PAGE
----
Children playing outsideAs social distancing policies become the new normal and school sport begins to slowly commence, along with excursions and extra-curricular activities, UniSA experts are cautioning parents that additional screen time should be carefully planned and dispersed with active play.

Leading children’s behavioural health researcher, Associate Professor Carol Maher, explains how excessive recreational screen time is associated with many negative health, mental and behavioural outcomes. With her research ranked amongst the top 1% of papers in the field*, Assoc Prof Maher says ‘while screens are a tempting distraction for children as parents try to focus on work or other activities, they should be used carefully, otherwise the costs will outweigh the benefits’.

We often hear of parents experiencing tears, tantrums and bad behaviour when asking their child to turn off their devices. This is known as ‘tech-wreck’.

The trouble with screen time is that it’s elastic, meaning that the time spent watching TV, gaming or playing on an iPad can stretch easily, often extending beyond initial intentions.

For school-aged children, no more than two hours of screen time a day is recommended. Beyond this, screen time can negatively impact a child’s mood, behaviour or attention span. In the longer term, it also has the ability to affect their physical health through higher risks of obesity and poorer cardiometabolic health.

Not all screen time is created equally though. When used for educational purposes, Assoc Prof Maher advises that the two-hour daily limit does not apply. Social media also has a place, particularly for older children and teenagers, to maintain connection when physical catch-ups are not possible.

Maintaining overall balance is key, allowing for appropriate screen time along with physical activity, which is proven to have extensive health benefits in times of stress and uncertainty.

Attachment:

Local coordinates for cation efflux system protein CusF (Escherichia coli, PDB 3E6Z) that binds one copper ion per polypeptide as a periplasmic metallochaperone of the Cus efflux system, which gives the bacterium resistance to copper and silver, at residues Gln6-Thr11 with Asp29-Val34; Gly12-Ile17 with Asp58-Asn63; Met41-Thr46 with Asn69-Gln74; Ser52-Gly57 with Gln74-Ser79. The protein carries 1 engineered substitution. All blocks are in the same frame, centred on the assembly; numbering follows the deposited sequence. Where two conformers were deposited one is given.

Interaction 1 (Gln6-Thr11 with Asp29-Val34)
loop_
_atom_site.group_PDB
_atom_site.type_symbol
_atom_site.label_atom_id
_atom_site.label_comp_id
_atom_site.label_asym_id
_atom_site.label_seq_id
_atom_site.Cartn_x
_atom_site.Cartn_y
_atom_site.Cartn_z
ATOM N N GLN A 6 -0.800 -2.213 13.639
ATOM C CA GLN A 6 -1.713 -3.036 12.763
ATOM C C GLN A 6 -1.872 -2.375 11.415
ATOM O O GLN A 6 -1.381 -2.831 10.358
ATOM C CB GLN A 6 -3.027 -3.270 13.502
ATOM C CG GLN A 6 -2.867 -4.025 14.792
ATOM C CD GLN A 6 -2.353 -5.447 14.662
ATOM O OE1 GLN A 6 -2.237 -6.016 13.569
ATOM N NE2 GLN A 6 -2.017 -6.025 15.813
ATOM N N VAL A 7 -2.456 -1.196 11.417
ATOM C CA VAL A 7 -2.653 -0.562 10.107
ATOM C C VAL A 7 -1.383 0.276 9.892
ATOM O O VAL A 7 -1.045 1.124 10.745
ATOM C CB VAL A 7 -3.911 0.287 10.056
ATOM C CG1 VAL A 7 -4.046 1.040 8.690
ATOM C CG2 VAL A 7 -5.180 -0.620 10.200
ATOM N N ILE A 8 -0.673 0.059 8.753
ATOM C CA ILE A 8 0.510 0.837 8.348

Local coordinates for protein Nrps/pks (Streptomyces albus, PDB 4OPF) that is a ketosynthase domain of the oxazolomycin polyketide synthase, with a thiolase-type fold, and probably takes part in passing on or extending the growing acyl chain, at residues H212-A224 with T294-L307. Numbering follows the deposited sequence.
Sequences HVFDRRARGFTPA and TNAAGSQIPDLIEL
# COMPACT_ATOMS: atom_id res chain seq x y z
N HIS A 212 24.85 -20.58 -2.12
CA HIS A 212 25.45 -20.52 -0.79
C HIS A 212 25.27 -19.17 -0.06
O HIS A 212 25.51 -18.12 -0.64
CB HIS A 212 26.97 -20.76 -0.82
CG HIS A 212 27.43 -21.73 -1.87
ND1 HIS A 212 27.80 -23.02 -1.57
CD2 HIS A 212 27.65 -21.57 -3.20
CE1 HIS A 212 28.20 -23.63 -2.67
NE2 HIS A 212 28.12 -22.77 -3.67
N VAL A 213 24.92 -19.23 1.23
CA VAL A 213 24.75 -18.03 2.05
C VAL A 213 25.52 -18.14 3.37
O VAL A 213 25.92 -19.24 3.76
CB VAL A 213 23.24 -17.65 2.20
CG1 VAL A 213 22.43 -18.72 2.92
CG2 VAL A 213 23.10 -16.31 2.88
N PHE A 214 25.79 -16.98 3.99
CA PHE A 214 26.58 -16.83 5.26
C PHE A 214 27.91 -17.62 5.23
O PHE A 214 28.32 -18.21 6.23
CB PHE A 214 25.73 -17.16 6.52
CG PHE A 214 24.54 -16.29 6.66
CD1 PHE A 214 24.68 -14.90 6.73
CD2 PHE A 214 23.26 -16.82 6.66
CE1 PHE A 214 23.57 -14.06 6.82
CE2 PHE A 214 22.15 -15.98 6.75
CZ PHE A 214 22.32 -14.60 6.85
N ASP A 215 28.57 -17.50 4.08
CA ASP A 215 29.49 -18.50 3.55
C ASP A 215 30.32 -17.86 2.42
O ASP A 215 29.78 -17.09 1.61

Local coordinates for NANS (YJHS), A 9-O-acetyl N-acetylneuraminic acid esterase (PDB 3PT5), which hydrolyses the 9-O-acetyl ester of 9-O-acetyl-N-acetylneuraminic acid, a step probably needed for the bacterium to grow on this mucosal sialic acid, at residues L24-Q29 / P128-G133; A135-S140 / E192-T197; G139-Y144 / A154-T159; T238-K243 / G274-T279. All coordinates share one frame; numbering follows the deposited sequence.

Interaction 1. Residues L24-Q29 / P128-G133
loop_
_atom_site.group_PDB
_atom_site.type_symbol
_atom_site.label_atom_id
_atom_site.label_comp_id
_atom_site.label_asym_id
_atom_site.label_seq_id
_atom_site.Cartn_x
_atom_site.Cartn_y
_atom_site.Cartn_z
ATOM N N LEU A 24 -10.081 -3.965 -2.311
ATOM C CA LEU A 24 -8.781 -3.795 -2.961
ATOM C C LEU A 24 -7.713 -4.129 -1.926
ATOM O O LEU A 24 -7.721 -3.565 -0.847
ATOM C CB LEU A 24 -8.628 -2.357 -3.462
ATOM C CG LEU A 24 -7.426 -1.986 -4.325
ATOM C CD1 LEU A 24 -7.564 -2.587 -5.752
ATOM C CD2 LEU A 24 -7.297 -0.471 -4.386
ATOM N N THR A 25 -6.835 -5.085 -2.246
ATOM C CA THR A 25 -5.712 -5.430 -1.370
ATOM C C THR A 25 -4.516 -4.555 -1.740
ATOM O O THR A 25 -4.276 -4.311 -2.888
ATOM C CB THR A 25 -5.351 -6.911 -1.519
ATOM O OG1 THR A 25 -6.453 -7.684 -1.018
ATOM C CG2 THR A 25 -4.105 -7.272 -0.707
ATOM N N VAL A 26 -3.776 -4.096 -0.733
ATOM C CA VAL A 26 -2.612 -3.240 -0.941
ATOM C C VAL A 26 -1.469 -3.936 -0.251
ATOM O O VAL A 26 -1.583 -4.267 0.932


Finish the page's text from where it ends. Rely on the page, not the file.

Given that social distancing recommendations will be in place for some time, physical activities such as backyard play, walking and cycling should become a consistent part of the family lifestyle. Establishing new routines will help clarify children’s expectations of when and how recreational screen time is available.

The best way forward is working with children to establish boundaries, along with some determination and creative planning.

*Associate Professor Maher is published in multiple highly cited papers which are ranked amongst the top 1% of papers in the field globally, Clarivate, Web of Science, Data retrieved 8 May 2020.

Here are some tips to keep families healthy and active during self-isolation.

  1. Keep the emphasis on fun and variety. Children love being active through play. Do activities your kids enjoy and try out different things.
  2. For parents who are working from home, find some fun and educational online games for your kids to do while you’re working. Check out Our Learning SA for resources for kids of all ages.
  3. For older kids and sport lovers - use this time as an opportunity to work on new skills - practice trick shots or improve your throwing and shooting technique.
  4. For the tech-lovers, get active using active video-gaming. Check out the many YouTube channels and smartphone apps with exercise programs - there is something for every interest, from dance, to yoga, to high-intensity training.
  5. Parents, don't forget that your health and wellbeing is important too. A family bike, hike or scooter rider is a perfect way for parents and kids alike to stay active.

Parenting in a pandemic: how children's lives will change post COVID-19 research webinar

Associate Professor Carol Maher, Professor George Siemens and Dr Lesley-Anne Ey provide insights into how our children’s lives will change in the way they learn and stay healthy as we navigate through COVID-19.

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